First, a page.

The Tory MP who epitomised the expenses scandal has been handed a seat in the House of Lords as David Cameron gave peerages to long-serving Conservative frontbenchers and advisers.
Douglas Hogg, the former agriculture minister who claimed the £2,200 cost of having the moat at his country mansion cleared, is among 45 new peerages announced today to mark the dissolution of the last Parliament.
Ex-Tory leader William Hague was among 26 Tory nominations and former Cabinet ministers David Blunkett, Alistair Darling, Peter Hain and Tessa Jowell were included in Labour's list of 11.
Peers can claim £300 each day they turn up. Labour said Cameron’s promise to cut the cost of politics "lies in tatters" and the TaxPayers' Alliance warned of an "additional phalanx of peers" added to an "already overcrowded House of Lords".
While appointing allies and donors the Tories will be accused of "cronyism", critics say the Lords make-up already favours Labour despite being the Opposition party.
Lib Dems Vince Cable and Danny Alexander, both ousted at the election, will get knighthoods after reportedly turning down peerages.
Hogg, who became the first MP to announce he was quitting Parliament in 2010 in response to the public outcry over expenses, was reportedly denied the honour four years ago.
Other high-profile Conservatives nominated include former Cabinet ministers Andrew Lansley, David Willetts and George Young.
Peerages have also been given to ex-Tory junior minister Greg Barker, former MPs James Arbuthnot and Anne McIntosh, as well as Philippa Stroud, an ex-special adviser to Iain Duncan Smith, and former Downing Street policy director James O'Shaughnessy.
Kate Rock, vice-chairman of the Conservative Party, and Stephen Gilbert, Tory deputy chairman, will also take a seat on the Tory benches, as will Catherine Fall, deputy chief of staff to the Prime Minister.
Former Lib Dem leader Sir Ming Campbell was among a number of ex-Lib Dem MPs, including Sir Alan Beith, Sir Malcolm Bruce, Lorley Burt, Lynne Featherstone, Don Foster and Sir Andrew Stunell, to get a Lords berth.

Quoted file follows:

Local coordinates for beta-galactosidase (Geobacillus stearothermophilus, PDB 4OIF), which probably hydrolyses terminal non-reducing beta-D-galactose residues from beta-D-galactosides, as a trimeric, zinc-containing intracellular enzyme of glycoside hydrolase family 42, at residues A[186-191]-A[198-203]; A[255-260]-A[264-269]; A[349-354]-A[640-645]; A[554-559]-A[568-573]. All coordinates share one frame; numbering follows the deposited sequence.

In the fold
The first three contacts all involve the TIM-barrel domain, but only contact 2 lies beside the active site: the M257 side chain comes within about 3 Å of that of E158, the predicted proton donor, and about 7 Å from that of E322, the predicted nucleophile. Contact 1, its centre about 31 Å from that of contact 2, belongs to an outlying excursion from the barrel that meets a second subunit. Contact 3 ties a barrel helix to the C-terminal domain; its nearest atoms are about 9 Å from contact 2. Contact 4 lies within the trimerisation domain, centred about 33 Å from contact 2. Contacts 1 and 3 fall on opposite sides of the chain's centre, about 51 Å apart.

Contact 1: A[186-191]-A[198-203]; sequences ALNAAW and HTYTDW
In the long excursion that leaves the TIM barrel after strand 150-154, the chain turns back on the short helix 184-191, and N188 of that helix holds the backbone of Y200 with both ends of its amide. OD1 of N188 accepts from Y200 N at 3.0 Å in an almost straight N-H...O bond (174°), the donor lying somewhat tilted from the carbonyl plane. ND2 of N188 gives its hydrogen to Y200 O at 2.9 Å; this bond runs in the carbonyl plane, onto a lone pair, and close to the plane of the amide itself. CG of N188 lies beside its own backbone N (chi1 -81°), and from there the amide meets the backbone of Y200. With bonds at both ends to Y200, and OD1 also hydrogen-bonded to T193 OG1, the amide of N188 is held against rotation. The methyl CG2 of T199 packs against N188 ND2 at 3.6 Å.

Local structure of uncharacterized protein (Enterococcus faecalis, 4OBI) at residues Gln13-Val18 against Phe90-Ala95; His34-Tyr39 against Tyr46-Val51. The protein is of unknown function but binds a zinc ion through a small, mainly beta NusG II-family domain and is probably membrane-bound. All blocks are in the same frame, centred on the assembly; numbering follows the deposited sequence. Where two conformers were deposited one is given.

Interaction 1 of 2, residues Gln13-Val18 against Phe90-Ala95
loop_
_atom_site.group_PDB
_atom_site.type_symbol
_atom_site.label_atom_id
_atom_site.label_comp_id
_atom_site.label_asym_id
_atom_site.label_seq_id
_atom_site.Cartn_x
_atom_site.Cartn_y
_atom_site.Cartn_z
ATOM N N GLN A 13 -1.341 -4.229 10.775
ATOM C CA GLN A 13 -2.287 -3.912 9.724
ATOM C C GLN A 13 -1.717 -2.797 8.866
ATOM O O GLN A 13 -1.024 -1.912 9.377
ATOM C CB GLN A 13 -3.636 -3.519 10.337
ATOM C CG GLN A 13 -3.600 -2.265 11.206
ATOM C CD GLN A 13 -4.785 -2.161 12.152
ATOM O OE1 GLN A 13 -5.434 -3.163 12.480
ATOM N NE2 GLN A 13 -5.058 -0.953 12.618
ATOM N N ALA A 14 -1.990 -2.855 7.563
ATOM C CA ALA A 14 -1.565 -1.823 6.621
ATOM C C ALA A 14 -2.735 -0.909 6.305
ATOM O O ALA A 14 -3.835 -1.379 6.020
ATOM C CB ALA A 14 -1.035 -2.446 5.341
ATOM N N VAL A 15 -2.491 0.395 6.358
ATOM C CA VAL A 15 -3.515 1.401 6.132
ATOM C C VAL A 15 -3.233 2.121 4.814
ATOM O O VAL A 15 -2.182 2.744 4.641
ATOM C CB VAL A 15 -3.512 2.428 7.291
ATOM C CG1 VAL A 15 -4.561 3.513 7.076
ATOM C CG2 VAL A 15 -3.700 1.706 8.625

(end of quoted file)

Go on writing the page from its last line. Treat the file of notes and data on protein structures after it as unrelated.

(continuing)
Jonny Oates, former Chief of Staff to Nick Clegg in the coalition government, was also nominated. The party nominated eight in total.
Jonathan Isaby, chief executive of the TaxPayers' Alliance, called for peers not contributing to quit.
"David Cameron promised to cut the cost of politics, but with this additional phalanx of peers appointed to an already overcrowded House of Lords, taxpayers are entitled to question his commitment to that goal.
"Peers do an important job scrutinising legislation and holding the government to account, but we are approaching the point when the House will struggle to do so effectively through its sheer size.
"If the House of Lords is to remain a valuable revising chamber, those barely active peers who are no longer fully contributing to the work of the Upper House really should take up the option of retirement."
Lucy Powell, Shadow Cabinet Office Minister, said: “David Cameron’s promise to cut the cost of politics lies in tatters.
"At the election the Tories said they would make the House of Lords smaller, but they have done the opposite, leaving taxpayers with a multi-million pound bill for David Cameron’s new peers."
Labour MP Paul Flynn has suggested the Government has choreographed the announcement to coincide with embarrassing immigration figures, deaths from benefit sanctions figures and two Labour leadership hustings.
Mr Cameron has said there is "no point" reviving coalition efforts to reform the House of Lords, and instead wants to "make sure the House of Lords more accurately reflects the situation in the House of Commons".
The Conservatives currently have the most peers - nearly 230 - but are a long way from a majority. According to the Electoral Reform Society, Mr Cameron would have to appoint 723 more members to reproduce the balance of MPs.Suggest a correction